The way in which parents have exercised the choice which is given them is very significant. In Leeds, 26 per cent. of the children remained and in Sheffield 17½ per cent. In Glasgow 70 per cent. returned, Newcastle-on-Tyne 75 per cent., Aberdeen about 75 per cent. and London, which did rather well, some 34 per cent. In my judgment many of the difficulties would not have arisen if evacuation had been carried out by the Board of Education and not by the Ministry of Health, and if the billeting authority in the reception areas had been the education authority. It should not have been merely a question of safety; it ought to have been, in the judgment of all persons interested in education, an educational matter of prime moment also. We had the spectacle of expectant and nursing mothers being mixed up with evacuees, all of which tended to create the confusion and chaos which undoubtedly prevailed.

In September it was quite apparent to everyone that large numbers of children had remained in the evacuation areas, and that immense numbers had returned. We are entitled to ask, why did the Board of Education not resume the education of these children? In my own city of Newcastle-on-Tyne, out of 1,400 teachers all except 18 went to the reception areas, but none of these was at any time invited by the Board to return and give some education to the thousands of school children in Newcastle. They were permitted for months to roam the streets living many of them, in shoddy slums, frequent unsafe cinemas, anywhere but in the schools, which were well built and relatively safe, where discipline was possible and where education should have been continued. The Board clearly shirked its duty to the children and to the State. No serious effort was made to induce parents to keep or to send children into the safe areas; yet the dangers of these movements between danger and safety areas were undoubtedly very great. There was a rapid drift back, owing to a variety of reasons, to danger areas. Everyone knows that it is fatal to any efficient system to have a shifting school population, for staffing depends upon numbers, and this dribbling to and fro had an unsettling effect upon the children and teachers alike in the safe areas, where there was some pretence being made to give part education.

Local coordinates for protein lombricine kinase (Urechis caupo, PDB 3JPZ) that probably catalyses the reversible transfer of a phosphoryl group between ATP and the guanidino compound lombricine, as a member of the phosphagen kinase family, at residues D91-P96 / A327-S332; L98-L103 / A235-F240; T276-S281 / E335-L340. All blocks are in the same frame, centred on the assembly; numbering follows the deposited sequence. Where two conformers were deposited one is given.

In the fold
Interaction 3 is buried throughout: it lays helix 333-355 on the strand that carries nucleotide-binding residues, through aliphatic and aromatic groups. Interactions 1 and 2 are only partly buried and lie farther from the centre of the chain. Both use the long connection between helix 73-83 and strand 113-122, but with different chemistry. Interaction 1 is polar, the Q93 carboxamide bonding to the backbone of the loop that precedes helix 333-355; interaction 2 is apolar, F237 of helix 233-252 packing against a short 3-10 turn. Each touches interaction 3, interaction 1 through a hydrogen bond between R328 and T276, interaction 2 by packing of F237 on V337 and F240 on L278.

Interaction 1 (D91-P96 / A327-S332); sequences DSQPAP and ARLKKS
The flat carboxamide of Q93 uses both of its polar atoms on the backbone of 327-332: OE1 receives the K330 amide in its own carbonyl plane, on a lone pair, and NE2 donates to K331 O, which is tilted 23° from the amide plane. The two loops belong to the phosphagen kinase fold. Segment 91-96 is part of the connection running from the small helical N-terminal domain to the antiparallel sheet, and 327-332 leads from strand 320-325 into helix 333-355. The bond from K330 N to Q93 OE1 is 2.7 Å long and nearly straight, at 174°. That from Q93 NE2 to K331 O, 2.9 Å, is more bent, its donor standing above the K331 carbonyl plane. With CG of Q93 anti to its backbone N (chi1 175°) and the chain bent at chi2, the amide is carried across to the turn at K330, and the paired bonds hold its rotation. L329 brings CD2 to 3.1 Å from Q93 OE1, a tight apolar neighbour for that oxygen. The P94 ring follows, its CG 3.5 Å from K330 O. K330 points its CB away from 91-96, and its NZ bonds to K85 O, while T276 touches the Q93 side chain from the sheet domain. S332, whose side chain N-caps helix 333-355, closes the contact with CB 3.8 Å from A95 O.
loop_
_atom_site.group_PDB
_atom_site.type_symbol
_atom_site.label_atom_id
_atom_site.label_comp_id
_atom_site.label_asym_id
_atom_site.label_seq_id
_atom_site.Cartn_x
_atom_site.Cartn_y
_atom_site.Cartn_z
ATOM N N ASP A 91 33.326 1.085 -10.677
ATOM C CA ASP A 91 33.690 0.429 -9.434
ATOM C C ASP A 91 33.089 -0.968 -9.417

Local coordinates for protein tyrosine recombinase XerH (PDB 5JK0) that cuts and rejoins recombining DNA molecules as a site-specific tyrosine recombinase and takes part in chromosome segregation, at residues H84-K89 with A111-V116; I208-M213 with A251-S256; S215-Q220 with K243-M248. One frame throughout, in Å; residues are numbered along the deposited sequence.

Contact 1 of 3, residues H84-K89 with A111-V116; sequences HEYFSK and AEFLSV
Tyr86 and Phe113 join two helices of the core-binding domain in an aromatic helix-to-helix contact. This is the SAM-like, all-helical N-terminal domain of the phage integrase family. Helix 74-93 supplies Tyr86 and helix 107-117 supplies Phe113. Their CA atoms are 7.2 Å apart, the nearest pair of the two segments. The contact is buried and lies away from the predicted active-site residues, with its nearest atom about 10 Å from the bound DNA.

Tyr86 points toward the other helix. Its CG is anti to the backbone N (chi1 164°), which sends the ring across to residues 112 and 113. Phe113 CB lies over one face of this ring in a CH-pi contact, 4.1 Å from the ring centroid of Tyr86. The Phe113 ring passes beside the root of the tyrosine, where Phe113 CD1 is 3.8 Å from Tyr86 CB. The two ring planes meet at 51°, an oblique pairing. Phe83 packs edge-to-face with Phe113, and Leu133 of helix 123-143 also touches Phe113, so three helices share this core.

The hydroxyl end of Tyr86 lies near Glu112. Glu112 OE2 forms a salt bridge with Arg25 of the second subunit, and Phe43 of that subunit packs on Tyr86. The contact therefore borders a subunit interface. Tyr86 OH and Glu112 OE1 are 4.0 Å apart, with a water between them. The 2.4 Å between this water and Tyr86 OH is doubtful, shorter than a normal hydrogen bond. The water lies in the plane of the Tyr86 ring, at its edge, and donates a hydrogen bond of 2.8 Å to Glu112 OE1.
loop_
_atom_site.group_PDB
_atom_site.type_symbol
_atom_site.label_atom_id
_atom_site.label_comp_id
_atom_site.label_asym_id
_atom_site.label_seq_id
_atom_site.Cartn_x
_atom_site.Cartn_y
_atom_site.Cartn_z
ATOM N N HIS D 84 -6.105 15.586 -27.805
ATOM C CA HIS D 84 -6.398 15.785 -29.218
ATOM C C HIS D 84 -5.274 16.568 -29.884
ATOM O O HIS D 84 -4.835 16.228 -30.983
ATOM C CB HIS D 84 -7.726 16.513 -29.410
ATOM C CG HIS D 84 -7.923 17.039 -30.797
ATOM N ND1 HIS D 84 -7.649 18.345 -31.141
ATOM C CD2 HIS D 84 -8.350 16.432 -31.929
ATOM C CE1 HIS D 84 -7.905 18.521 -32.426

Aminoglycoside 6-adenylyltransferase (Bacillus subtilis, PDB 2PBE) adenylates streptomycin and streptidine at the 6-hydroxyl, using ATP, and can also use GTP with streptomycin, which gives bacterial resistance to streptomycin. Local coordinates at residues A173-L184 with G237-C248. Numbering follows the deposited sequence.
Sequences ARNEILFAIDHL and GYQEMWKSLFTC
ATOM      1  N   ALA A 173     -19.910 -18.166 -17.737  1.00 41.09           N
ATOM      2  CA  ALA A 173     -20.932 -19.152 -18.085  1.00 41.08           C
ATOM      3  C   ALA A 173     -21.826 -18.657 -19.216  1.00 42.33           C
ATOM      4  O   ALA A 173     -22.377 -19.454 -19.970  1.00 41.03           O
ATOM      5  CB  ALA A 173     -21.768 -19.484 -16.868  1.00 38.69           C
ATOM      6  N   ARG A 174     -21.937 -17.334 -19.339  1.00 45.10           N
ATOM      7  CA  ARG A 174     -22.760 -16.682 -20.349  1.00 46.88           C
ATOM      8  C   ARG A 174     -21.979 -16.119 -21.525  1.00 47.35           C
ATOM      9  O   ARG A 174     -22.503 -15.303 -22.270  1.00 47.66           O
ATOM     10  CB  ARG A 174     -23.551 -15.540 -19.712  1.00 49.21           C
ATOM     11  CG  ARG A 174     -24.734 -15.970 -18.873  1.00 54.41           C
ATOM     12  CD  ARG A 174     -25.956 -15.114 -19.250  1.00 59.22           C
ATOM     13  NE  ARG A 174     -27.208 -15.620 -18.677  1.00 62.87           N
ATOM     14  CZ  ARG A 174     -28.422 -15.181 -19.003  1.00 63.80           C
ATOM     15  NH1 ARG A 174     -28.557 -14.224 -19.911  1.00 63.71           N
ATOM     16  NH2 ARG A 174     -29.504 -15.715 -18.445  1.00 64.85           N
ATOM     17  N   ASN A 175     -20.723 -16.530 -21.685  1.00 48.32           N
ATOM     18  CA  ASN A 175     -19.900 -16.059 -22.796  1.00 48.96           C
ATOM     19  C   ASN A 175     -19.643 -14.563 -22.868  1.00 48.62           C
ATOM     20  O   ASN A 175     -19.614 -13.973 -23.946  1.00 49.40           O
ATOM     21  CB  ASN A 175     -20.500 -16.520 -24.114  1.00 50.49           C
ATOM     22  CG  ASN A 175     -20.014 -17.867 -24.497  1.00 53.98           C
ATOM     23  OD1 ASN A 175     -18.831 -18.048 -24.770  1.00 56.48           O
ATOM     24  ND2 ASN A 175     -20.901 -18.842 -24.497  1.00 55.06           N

Compulsory education, however limited in its application, should never have been abandoned by the Board of Education. A Board, with a sense of its obligations, would never have permitted such an abandonment. There appears to have been great weakness and vacillation, nothing carefully thought out. In my judgment there is no question that if parents had originally been advised that children would require to be left in the safe areas till the end of the term with a term's notice they would have agreed. The Board of Education made no effort to get such authority from parents. If the Board had simply declared that children in the safe areas must remain there for the sake of their safety and their education, no intelligent parent would have rejected it.